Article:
TALLADEGA, Ala. And a rookie shall lead them.
Youd have to be very into motorsports to know Brian Scotts resume. Hes 26 and from Boise, Idaho. Hes driven in the Truck series and in Nationwide. Hes about to make his fifth-ever start in a Sprint Cup car.
Hell do so from the pole at Talladega Superspeedway in the Aarons 499.
Scott, who now lives in Mooresville, was quick to acknowledge an element of luck to his big day qualifying. But it was also an element of experience where, in this one instance, he trumped most everyone else in the Sprint Cup field.
Thats because Nationwide drivers have twice done this new knockout qualifying format at superspeedways at Daytona at the start of the season and at Talladega Friday. There was no knockout format for the Daytona 500, and it was clear Saturday that drivers and teams were still feeling their way through this in a restrictor-plate setting.
Daytona and Talladega are all about drafting, which means forming alliances. You simply cant go fast enough all by yourself.
Richard Childress rounded up his drivers and some others who buy technical support from RCR and formed the winning alliance in the three-round qualifying. This entailed veteran Ryan Newman leading the way and thus reducing his chance of running the fastest lap.
Scott wound up the beneficiary of a group of six drivers working in such unison. It also boosted Paul Menard to second, AJ Almendinger to third and rookie Austin Dillon to fifth for Sundays 1 p.m. start on Fox.
It speaks volumes on the effort in that shop, Scott said of RCR.
Sure (winning the pole) was a lot of luck, but also a little bit of planning. Normally as a rookie you dont expect (to know more) but this was situational. As far as group qualifying (at a superspeedway) we do have more experience than the Cup guys right now.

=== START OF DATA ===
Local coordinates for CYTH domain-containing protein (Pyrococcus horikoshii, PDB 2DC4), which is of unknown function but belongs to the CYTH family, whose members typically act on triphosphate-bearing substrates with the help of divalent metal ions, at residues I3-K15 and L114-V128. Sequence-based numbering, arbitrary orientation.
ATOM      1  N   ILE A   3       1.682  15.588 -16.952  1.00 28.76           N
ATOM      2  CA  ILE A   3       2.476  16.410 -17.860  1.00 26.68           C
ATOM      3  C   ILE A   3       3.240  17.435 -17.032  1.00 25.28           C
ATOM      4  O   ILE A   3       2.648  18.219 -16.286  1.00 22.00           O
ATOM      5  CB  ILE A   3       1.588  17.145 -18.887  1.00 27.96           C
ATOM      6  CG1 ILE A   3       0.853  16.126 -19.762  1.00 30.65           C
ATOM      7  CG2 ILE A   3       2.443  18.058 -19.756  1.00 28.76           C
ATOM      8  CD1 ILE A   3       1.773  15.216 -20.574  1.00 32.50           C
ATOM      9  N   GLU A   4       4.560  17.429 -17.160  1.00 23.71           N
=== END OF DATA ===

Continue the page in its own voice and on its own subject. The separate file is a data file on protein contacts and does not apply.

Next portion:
Nationwide drivers described Fridays qualifying as cat and mouse in that some drivers would simply refuse to go out on the track at the outset of a session. Being at the start of a pack minimizes the benefit of drafting. The further back in a line a car sits, the more its pulled along at top speed.
So no one pulled onto the track the first two minutes of the five-minute final session. Finally Newman pulled out to start the action.
We all know its a waiting game who panics first? Scott said. They get impatient and pass us. That just makes us faster.
The question becomes how much Saturdays success carries over to Sundays race. Starting from the pole doesnt traditionally count for much at Talladega because there are so many crashes and the field tends to churn.
However, what got Scott to the pole and Menard, Almendinger and Dillon high in the starting grid could translate to the race. Youre nothing at Talladega if youre all by yourself.
It made great sense to get all these cars in a pack, said Almendinger.
To which Menard added, Its always about teammates. You dont want to intentionally screw each other up.
You try to stay together as much as you can. But you are going to separate (as other drivers make their moves), and then you do your own thing.
Rookie Dillon picked Dale Earnhardt Jr.s brain about alliances at superspeedways.
Junior is one of the best here, and he told me you have no friends here, Dillon said. But its been working so far.
Speaking of Earnhardt, he tweeted after qualifying that Scott winning this pole just makes him a bigger target next time they gather for a paintball excursion. Scott laughed when told that and had a comeback.
Last time I shot him three times after he was out.
Rick Bonnell: (704) 358-5129; Twitter: @rick_bonnell
The Charlotte Observer welcomes your comments on news of the day. The more voices engaged in conversation, the better for us all, but do keep it civil. Please refrain from profanity, obscenity, spam, name-calling or attacking others for their views.
Have a news tip? You can send it to a local news editor; email firstname.lastname@example.org to send us your tip - or - consider joining the Public Insight Network and become a source for The Charlotte Observer.Read moreRead less